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Is aromatherapy for reals?


Maybe you don’t know this about us, but we fuckin’ love science.

The term “aromatherapy” was first coined by a white dude named Rene-Maurice Gattefosse (if he didn’t rip it off someone else, cause white dudes in the 19th century loved to do that). Rene-Maurice was a biochemist that believed in and published the capabilities of essential oils treating diseases. This all began with an accident in his perfumery in which he was badly burned. Immediately upon injuring himself, Rene-Maurice plunged his burnt hand into a vat of lavender and was astounded at the healing that commenced. After this shocking revelation, he wrote several books on essential oils, citing them as a cure for maladies such as skin cancer, ulcers, and even black widow bites.

Time to put your lab coats and goggles on if you plan on reading the next couple paragraphs.

There have been multiple documented studies on the ability of essential oils in treating both mood and wellbeing when used topically or through inhalation. According to the Yale Scientific, “a study from the Mie University School of Medicine found that patients with depression needed smaller doses of antidepressant medications after citrus fragrance treatment. Another study from the University of Vienna demonstrated that when the scent of orange oil was used in dental clinics, female patients exhibited decreased anxiety. These studies suggest that some fragrances may have a clinically quantifiable effect on mood.”

Scent is processed through the olfactory system which then sends messages directly to both the limbic system and the amygdala. The limbic system processes the body’s complex response to emotions. When these scents’ messages are relayed to the limbic system, they can affect heart rate, blood pressure, breathing, memory, stress, and hormone balance. The amygdala is the brain structure responsible for memory and emotional learning. (If you are a true crime addict, this is where you can connect brain damage and serial killers. If someone you know has suffered damage to their amygdala, just keep an eye on them.) Smells are linked so specifically with certain memories or emotions thanks to the olfactory systems direct communication with the amygdala. The power of association with previous memories that are positive can be a powerful tool in promoting mood. Keep those bottles of lavender close my sweet, little bitchatchos. That weed looking flower could actually calm down your limbic systems responses next time someone from out of state cuts you off in rush hour traffic.

Could this be a placebo effect? Yeah. Sure. Many studies show positive correlations with using essential oils, while many others remain inconclusive. Likely, you won’t find a negative correlation, though. They did use patchouli to mask the stench of decay in morgues. In case you just really wanted me to say something less than complementary about oils.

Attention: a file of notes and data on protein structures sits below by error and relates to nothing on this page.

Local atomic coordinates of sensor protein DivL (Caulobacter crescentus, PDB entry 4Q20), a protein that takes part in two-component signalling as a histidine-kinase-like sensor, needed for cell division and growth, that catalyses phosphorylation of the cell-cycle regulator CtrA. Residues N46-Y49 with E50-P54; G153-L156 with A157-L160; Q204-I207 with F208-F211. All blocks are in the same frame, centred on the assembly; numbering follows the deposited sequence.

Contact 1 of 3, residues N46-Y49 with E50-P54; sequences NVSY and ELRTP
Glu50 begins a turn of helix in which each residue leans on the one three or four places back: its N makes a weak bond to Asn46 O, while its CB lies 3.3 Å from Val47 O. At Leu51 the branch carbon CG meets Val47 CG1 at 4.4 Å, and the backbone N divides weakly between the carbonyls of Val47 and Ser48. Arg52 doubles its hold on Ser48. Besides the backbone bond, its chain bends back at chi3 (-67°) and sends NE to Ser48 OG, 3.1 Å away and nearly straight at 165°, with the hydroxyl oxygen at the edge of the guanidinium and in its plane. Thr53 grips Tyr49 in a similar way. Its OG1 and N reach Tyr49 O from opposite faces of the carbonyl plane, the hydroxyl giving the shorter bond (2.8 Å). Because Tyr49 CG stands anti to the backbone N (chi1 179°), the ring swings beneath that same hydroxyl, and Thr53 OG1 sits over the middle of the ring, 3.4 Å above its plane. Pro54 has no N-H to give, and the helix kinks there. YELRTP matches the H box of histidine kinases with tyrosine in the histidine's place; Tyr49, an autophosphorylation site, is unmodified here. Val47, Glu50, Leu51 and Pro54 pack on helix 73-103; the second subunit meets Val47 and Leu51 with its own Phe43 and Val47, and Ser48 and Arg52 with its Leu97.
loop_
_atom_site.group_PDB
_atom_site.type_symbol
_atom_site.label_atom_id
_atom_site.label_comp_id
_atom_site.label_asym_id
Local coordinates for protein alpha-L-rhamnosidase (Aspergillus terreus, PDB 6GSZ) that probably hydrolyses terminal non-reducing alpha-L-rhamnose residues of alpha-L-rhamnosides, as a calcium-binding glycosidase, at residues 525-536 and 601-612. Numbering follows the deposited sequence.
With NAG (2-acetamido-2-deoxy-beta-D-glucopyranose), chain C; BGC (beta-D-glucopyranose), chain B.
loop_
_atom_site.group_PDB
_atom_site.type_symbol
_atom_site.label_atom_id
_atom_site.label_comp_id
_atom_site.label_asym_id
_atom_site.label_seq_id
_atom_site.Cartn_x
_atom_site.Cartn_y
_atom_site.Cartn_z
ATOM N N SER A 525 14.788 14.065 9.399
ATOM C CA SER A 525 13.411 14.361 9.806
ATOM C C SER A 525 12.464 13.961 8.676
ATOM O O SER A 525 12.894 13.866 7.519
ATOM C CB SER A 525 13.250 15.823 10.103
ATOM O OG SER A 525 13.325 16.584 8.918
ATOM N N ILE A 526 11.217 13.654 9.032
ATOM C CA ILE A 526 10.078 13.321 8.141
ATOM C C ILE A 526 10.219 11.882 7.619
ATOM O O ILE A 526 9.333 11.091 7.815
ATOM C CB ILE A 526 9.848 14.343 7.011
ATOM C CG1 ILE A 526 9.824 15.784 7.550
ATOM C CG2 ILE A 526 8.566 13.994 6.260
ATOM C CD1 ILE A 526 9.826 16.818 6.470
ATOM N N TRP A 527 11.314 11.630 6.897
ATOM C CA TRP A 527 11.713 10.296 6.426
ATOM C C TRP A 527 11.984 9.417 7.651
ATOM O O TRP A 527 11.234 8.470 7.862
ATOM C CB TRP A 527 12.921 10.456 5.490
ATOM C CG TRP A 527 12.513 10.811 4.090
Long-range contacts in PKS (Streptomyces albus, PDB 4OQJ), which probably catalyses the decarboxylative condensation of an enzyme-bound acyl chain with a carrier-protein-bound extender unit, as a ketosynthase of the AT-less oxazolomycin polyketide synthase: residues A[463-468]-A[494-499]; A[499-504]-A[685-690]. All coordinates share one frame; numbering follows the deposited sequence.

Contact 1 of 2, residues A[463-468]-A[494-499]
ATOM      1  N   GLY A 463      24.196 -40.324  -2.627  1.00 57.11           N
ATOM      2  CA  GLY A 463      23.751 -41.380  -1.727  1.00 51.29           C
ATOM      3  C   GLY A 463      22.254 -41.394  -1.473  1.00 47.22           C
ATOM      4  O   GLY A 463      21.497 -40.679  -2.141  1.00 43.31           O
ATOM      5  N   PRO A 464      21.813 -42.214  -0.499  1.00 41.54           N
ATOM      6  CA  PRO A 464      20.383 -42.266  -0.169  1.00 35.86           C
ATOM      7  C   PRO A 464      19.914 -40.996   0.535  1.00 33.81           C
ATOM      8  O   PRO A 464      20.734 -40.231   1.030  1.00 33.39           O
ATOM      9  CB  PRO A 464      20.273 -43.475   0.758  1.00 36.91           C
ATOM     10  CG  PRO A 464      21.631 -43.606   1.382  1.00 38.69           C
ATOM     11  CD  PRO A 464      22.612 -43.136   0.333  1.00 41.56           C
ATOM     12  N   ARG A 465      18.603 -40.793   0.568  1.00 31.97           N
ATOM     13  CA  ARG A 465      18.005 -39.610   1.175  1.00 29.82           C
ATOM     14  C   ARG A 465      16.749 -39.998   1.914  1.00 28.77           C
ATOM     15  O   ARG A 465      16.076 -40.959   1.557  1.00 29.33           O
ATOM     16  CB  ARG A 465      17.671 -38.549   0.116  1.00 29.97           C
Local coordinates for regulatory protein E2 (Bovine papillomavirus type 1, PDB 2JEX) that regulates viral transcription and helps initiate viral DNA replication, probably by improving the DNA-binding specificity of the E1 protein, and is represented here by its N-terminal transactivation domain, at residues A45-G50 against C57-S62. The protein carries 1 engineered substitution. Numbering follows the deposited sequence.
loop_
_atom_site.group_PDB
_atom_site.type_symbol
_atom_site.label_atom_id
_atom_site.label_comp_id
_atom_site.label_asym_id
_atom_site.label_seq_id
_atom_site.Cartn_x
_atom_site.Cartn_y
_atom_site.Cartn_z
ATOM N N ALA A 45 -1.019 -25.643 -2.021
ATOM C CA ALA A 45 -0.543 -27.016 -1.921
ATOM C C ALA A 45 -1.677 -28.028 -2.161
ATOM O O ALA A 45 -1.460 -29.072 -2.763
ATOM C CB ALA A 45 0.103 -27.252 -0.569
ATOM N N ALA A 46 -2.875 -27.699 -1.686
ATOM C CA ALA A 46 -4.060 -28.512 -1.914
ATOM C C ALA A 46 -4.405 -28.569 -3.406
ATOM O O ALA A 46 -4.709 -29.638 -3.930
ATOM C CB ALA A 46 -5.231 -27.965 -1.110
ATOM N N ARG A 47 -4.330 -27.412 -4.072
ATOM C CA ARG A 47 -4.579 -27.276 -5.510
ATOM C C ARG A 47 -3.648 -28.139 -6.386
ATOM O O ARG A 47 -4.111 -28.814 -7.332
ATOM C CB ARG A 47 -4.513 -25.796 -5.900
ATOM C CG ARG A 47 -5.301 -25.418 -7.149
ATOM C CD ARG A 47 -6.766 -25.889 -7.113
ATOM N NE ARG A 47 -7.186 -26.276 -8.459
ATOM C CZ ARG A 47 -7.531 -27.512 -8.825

Steam Distillation

This is the most common method used in making the oils that we primarily use today. Plant matter is put in a still with water and steamed. (Is this like corn liquor? Inquiring minds

want to know.) Once the unwanted bits are removed oils are created with the remainders. This process is not used for citrus or delicate flowers.

Extraction Cold pressing. They just take citrus peels and press the oils out of them. Simple as that.



Stimulating the olfactory receptors through your sense of smell. Your nose is really close to your brain. It may not come as a surprise to some of you, but there is a high number of capillaries in your nose thus making the absorption rate quite high, sometimes even hitting 70%. Skin Application Oils absorb into the skin at different rates. It is estimated to be between 4%-25% of the oil that is absorbed. Carrier oil is recommended when using this method to discourage skin irritation.


Lavender - This scent has been proven to slow heart rate and lower blood pressure. Some senior facilities use lavender to calm dementia patients.

Geranium - Relaxes the body similarly to lavender.

Peppermint - Sharpens mental focus akin to a stimulant. Enhances concentration and alertness.

Grapefruit -Appetite suppressant. (Apparently one study showed that men thought that women that wore grapefruit were younger than when those same women were not wearing it. It can fool the foolish into thinking you haven’t aged.)


Chamomile: Reduce stress, improve sleep

Clary Sage: Relaxation, balances hormones, calming

Eucalyptus: Clear sinuses, energizing, invigorating

Ginger: Reduce nausea, digestion support

Lavender: Better sleep, improve mood, soothing, great for skincare

Lemon: Increase happiness, improve concentration, cleansing, purifying Peppermint: Boost alertness, reduce headaches, refreshing, uplifting

Rosemary: Increase your focus, memory support

Sweet Orange: Can reduce anxiety, uplift mood

Ylang-ylang: Stress reduction, natural perfume replacement

**advisory. Please do not replace any ADHD medication with peppermint oil because it has stimulant properties. It isn’t THAT potent.

-The author with severe adult ADHD

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